what we want if we want to implement the prefix scan operations
efficiently.

Ok, I see what you are saying now. I think the best option here is to
document that the behavior of the llvm.amdgcn.mov.dpp intrinsic is to
copy its src operand to dst when bound_ctrl = 1 and it reads from an invalid
thread, and then when bound_ctrl=1, lower the intrinsic to a special tied version
of V_MOV_B32_dpp where the src and dst are the same register.

-Tom

This came up before that there’s no way to represent the unmodified input register for the inactive lanes. I think the conclusion was that a new intrinsic is needed to represent this case but I don’t think there was a consensus on what it should look like.

I think re-defining the existing intrinsic will be easier than adding a new
one. Also, if we add a new one, llvm.amdgcn.mov.dpp will still be broken
for the bound_ctrl=1 case, which isn't really ideal.

You can't re-define the existing intrinsic. The problem is that a move
with DPP doesn't just write to its destination register - it modifies
it, i.e. it reads and then writes to it. You can't express that with
SSA, since you can only ever write to an SSA value once. I think what
you want is an intrinsic, say llvm.amdgcn.update.dpp (dunno what you'd
call it?) that takes the value to use if the read is invalid. That is,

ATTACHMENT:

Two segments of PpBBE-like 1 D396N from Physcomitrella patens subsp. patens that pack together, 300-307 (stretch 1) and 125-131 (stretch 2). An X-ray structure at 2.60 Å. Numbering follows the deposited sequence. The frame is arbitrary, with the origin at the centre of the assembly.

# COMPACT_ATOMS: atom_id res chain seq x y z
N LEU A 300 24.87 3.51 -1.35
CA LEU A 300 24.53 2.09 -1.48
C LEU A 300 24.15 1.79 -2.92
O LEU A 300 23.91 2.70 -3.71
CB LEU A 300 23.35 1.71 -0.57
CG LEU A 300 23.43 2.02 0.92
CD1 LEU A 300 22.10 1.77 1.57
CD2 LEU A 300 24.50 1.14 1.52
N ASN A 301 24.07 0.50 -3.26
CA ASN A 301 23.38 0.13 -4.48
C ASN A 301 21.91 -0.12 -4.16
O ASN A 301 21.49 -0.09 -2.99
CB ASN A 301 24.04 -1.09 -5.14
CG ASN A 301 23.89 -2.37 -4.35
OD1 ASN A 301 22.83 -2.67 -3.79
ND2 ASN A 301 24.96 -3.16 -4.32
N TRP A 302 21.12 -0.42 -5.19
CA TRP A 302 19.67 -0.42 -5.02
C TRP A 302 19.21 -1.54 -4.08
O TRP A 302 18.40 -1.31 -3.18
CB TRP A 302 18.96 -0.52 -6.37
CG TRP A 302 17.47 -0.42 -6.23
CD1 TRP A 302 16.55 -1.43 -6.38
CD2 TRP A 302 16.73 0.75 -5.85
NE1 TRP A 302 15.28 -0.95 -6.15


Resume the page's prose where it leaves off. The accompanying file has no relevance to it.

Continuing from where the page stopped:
something like:

%new = i32 llvm.amdgcn.update.dpp %old, %update, (dpp control)

would get turned into:

v_mov_b32 %new, %old
v_mov_b32 %new, %update (dpp control)

And hopefully coalescing will remove the first copy. Think of it as
like lowering LLVM's three-address form for e.g. ADD to the x86
two-address form. If you wanted to get fancy, you could also recognize
the case where the old value is zero and turn that into a DPP move
with bound_ctrl = 1.

Also, remember that the whole point of this was to be able to express
stuff like:

v_min_f32 v1, v0, v1 (dpp control)

where you take the minimum of v1 and the swizzled v0, except where you
would've read an invalid lane for v0, you read the old value for v1
instead. For operations like add and iadd where the identity is 0, you
can set bound_ctrl = 1, and then the optimizer can safely fold the
v_mov_b32 into the operation itself. That is, you'd do:

%swizzled = i32 llvm.amdgcn.update.dpp i32 0, %update, (dpp control)
%new = i32 add %swizzled, %old

and after coalescing, register allocation, etc. the backend would turn
that into:

v_add_i32 v1, v0, v1 (dpp control) bound_ctrl:1

which is functionally equivalent to the version without the bound_ctrl.

Otherwise, for operations `op' where a `op' a == a, you can do something like:

%swizzled = f32 llvm.amdgcn.update.dpp %old, %update, (dpp control)
%new = f32 fmin %swizzled, %old

and then if the optimizer is clever enough, it can also fold it into
one instruction since the invalid lanes will get their old values
back. I think that covers all the cases we care about. The question is
whether it's better to take that route, or whether it's better to just
add intrinsics like llvm.amdgcn.add_dpp, llvm.amdgcn.fmin_dpp, etc. so
that:

%new = f32 llvm.amdgcn.fmin_dpp %old, %src0, %src1 (dpp_control)

turns into:

v_mov_b32 %new, %old
v_min_f32 %new, %src0, %src1 (dpp_control)